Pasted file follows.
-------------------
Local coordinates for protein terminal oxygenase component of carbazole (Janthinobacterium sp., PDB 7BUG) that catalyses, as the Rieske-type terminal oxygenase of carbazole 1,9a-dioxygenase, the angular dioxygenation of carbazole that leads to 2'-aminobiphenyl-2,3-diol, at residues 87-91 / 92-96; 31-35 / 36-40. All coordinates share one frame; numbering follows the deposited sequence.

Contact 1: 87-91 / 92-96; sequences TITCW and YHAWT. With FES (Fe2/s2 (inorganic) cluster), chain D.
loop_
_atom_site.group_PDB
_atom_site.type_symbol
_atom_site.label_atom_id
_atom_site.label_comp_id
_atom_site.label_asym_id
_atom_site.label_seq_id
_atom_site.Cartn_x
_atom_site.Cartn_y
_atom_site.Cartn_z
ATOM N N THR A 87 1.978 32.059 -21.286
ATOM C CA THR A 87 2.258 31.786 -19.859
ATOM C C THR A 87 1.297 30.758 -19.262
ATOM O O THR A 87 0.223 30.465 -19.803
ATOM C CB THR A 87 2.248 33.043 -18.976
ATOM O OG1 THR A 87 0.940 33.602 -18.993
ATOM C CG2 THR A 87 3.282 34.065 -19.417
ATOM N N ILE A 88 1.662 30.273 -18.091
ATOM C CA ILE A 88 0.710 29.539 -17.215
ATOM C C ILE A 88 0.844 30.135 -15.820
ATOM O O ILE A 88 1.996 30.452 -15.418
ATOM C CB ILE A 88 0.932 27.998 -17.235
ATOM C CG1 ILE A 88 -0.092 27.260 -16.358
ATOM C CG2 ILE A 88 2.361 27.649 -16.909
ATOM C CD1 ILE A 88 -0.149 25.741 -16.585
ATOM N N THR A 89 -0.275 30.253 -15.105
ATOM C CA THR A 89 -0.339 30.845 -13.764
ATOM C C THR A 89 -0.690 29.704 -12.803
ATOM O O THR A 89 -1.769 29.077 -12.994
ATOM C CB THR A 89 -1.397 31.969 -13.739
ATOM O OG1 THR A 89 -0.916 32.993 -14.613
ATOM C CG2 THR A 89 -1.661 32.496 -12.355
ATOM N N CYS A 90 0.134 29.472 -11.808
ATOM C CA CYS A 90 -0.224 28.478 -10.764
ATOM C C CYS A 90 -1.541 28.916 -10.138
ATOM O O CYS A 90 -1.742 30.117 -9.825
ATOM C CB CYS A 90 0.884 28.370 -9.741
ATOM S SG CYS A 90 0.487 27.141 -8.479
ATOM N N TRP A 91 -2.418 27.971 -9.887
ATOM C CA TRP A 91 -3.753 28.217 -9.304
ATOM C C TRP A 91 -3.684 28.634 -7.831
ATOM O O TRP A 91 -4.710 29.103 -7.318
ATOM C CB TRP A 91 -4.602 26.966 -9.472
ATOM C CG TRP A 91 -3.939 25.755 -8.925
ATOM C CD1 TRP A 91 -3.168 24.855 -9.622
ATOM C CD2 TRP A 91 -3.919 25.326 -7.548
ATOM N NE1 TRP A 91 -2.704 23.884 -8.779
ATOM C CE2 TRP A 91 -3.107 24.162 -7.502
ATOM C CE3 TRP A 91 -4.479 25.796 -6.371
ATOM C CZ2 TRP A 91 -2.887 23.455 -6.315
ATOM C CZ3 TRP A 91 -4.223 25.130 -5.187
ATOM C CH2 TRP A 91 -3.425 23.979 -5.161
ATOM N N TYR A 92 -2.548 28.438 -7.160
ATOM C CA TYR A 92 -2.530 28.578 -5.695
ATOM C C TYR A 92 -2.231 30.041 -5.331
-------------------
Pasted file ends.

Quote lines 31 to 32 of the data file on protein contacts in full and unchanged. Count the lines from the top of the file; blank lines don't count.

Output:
ATOM O O THR A 89 -1.769 29.077 -12.994
ATOM C CB THR A 89 -1.397 31.969 -13.739